One of the “Common Beliefs” in the AASL Standards for the 21st-Century Learner is “Equitable access is a key component for education.” The accompanying paragraph explains it further:
“All children deserve equitable access to books and reading, to information, and to information technology in an environment that is safe and conducive to learning.”
I know most of you have created in your library “an environment that is safe and conducive to learning,” but how are you doing with the first part?
We tend to interpret the Common Belief statement as meaning that librarians are staunch protectors of intellectual freedom and resist attempts to censor books and overly filter websites. While that belief is embodied in the statement, we are quite possibly overlooking another important element in that statement. Access to books and particularly information technology varies extensively from school to school and from district to district.
The digital divide keeps getting wider. Librarians who work in urban, rural, or tribal lands schools recognize this disparity every day. They don’t have the resources and, in the case of rural and tribal land schools, the lack of broadband is an additional hardship. ALA is cognizant of this growing challenge and is preparing to respond.
A “Resolution on Equity for All to School Libraries Community,” prepared by a school librarian member of ALA Council is being finalized to bring to a vote at ALA Annual. Among the issues in the “Whereas” statements notes there is an “inequity of resources in school libraries with widening of gaps between collections in affluent districts versus those in low income areas,” and “there is a widening of the digital divide in areas where state coalitions of digital resources are losing funding.” There are a number of others, but this serves to show the national recognition of the seriousness of the problem.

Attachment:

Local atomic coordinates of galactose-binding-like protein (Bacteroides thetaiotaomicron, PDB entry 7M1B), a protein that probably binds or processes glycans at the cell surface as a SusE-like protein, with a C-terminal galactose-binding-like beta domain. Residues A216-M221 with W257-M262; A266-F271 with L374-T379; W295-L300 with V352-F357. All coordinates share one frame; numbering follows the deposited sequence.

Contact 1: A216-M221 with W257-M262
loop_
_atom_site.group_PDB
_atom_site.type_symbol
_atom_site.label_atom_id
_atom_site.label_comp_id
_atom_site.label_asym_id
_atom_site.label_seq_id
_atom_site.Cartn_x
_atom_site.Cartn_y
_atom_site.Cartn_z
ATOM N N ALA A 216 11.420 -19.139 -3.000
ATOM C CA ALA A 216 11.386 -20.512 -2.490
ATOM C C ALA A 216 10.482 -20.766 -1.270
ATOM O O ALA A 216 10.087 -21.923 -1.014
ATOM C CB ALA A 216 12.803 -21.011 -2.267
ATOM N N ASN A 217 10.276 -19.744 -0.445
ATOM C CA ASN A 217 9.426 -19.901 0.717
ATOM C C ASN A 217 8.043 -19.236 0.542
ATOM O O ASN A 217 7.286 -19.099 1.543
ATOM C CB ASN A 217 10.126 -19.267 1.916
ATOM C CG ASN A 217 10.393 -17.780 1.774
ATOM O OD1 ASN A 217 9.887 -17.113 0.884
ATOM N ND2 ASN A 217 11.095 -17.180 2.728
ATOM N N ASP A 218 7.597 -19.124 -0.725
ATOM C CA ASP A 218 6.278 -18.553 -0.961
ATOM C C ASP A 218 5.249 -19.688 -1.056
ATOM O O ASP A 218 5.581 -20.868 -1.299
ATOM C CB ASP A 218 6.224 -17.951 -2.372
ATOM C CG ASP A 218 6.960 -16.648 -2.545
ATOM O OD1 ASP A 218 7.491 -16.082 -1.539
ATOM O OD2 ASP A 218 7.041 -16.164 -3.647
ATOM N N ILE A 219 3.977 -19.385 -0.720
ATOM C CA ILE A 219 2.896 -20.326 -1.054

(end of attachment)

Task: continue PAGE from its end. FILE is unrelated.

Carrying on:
The Resolution then proposes several actions be taken by ALA. In addition to instituting a variety of advocacy measures to address different aspects of the issue, it also includes urging “Congress to address equity issues while developing the ESSA legislation rules regarding funding and school libraries.” If the Resolution passes it also wants ALA to “establish procedures to enable state associations and affiliates to influence state legislation requiring adequate funding and appropriate staffing in school libraries in schools at all levels.”
Assuming after some revision, since this is from a draft, ALA Council approves the Resolution, will this make a difference? The answer is yes and no. It always matters when a national association takes a firm position and as in this case addresses significant harm being done to one group of students. On the realistic side, ALA can’t control what Congress or state legislators decide to do.
However you can make a difference. By being aware of Resolutions such as this one, you can contact your legislators. Your state association can organize an email, Twitter, and phone campaign. You can bring it to discussions you might have with your administration. This is a resource. Using it strategically is up to you.
There is one more aspect of inequitable access to information not specifically addressed in this Resolution, but one you should keep in mind. Even within many affluent districts there are pockets of poverty and hidden homelessness. We expect students to come to school prepared and to have done their homework, but for too many that is an impossible task.
If the family has stopped getting Internet –or never could afford it—the only access students might have to your online databases or sites the teacher expects them to view, is on their phones. If there is no Wi-Fi at home, they need to go where it is available. Starbucks is not the best place to do homework, and not every child can get to the public library.
As librarians it is our responsibility to serve all our patrons equitably. Talk to the Guidance Counselors to get a better sense of the scope of the problem. Try to get funding in the form of a grant or from the parent association to keep the library open after school for a few hours several times a week. You should be paid for this, but you might contribute your time as a service to your students. Not everyone will be able to take advantage of it, but those who can will have access to your online and print collection as well as your computers and printers.
Equitable access is a core belief of our profession. We take strong stands to ensure that we have the well-informed citizenry necessary for a democratic society. We all need to do our part.